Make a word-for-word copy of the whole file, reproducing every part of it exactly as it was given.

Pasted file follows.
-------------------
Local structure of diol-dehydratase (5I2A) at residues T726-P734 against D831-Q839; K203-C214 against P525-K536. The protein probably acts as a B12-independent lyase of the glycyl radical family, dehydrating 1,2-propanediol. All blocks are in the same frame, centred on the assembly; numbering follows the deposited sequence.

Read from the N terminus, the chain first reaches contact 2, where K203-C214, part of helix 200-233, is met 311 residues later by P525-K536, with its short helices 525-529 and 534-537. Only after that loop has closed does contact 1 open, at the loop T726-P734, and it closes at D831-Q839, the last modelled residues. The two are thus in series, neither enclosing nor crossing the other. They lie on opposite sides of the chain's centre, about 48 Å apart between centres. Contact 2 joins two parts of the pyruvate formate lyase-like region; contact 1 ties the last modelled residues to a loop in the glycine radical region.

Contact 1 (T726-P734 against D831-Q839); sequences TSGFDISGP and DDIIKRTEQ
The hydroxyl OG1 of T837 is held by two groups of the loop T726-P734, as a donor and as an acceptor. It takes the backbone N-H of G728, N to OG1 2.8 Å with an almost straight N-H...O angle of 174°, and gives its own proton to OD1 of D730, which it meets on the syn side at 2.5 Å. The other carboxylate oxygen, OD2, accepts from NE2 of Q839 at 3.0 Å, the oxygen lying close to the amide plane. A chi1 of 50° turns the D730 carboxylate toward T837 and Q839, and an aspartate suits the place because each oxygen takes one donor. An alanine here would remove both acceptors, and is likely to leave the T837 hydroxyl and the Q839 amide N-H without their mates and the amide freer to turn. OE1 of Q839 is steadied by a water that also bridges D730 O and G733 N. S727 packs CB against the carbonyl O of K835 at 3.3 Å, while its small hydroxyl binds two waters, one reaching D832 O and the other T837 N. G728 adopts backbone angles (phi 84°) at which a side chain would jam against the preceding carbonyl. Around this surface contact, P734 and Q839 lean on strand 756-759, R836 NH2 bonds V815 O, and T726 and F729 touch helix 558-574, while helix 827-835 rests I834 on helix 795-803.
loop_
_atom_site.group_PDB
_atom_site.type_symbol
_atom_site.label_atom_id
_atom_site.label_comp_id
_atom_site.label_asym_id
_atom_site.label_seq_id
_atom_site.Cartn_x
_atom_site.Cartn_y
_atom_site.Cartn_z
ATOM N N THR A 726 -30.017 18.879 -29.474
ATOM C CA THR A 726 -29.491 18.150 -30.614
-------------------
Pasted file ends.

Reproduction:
Local structure of diol-dehydratase (5I2A) at residues T726-P734 against D831-Q839; K203-C214 against P525-K536. The protein probably acts as a B12-independent lyase of the glycyl radical family, dehydrating 1,2-propanediol. All blocks are in the same frame, centred on the assembly; numbering follows the deposited sequence.

Read from the N terminus, the chain first reaches contact 2, where K203-C214, part of helix 200-233, is met 311 residues later by P525-K536, with its short helices 525-529 and 534-537. Only after that loop has closed does contact 1 open, at the loop T726-P734, and it closes at D831-Q839, the last modelled residues. The two are thus in series, neither enclosing nor crossing the other. They lie on opposite sides of the chain's centre, about 48 Å apart between centres. Contact 2 joins two parts of the pyruvate formate lyase-like region; contact 1 ties the last modelled residues to a loop in the glycine radical region.

Contact 1 (T726-P734 against D831-Q839); sequences TSGFDISGP and DDIIKRTEQ
The hydroxyl OG1 of T837 is held by two groups of the loop T726-P734, as a donor and as an acceptor. It takes the backbone N-H of G728, N to OG1 2.8 Å with an almost straight N-H...O angle of 174°, and gives its own proton to OD1 of D730, which it meets on the syn side at 2.5 Å. The other carboxylate oxygen, OD2, accepts from NE2 of Q839 at 3.0 Å, the oxygen lying close to the amide plane. A chi1 of 50° turns the D730 carboxylate toward T837 and Q839, and an aspartate suits the place because each oxygen takes one donor. An alanine here would remove both acceptors, and is likely to leave the T837 hydroxyl and the Q839 amide N-H without their mates and the amide freer to turn. OE1 of Q839 is steadied by a water that also bridges D730 O and G733 N. S727 packs CB against the carbonyl O of K835 at 3.3 Å, while its small hydroxyl binds two waters, one reaching D832 O and the other T837 N. G728 adopts backbone angles (phi 84°) at which a side chain would jam against the preceding carbonyl. Around this surface contact, P734 and Q839 lean on strand 756-759, R836 NH2 bonds V815 O, and T726 and F729 touch helix 558-574, while helix 827-835 rests I834 on helix 795-803.
loop_
_atom_site.group_PDB
_atom_site.type_symbol
_atom_site.label_atom_id
_atom_site.label_comp_id
_atom_site.label_asym_id
_atom_site.label_seq_id
_atom_site.Cartn_x
_atom_site.Cartn_y
_atom_site.Cartn_z
ATOM N N THR A 726 -30.017 18.879 -29.474
ATOM C CA THR A 726 -29.491 18.150 -30.614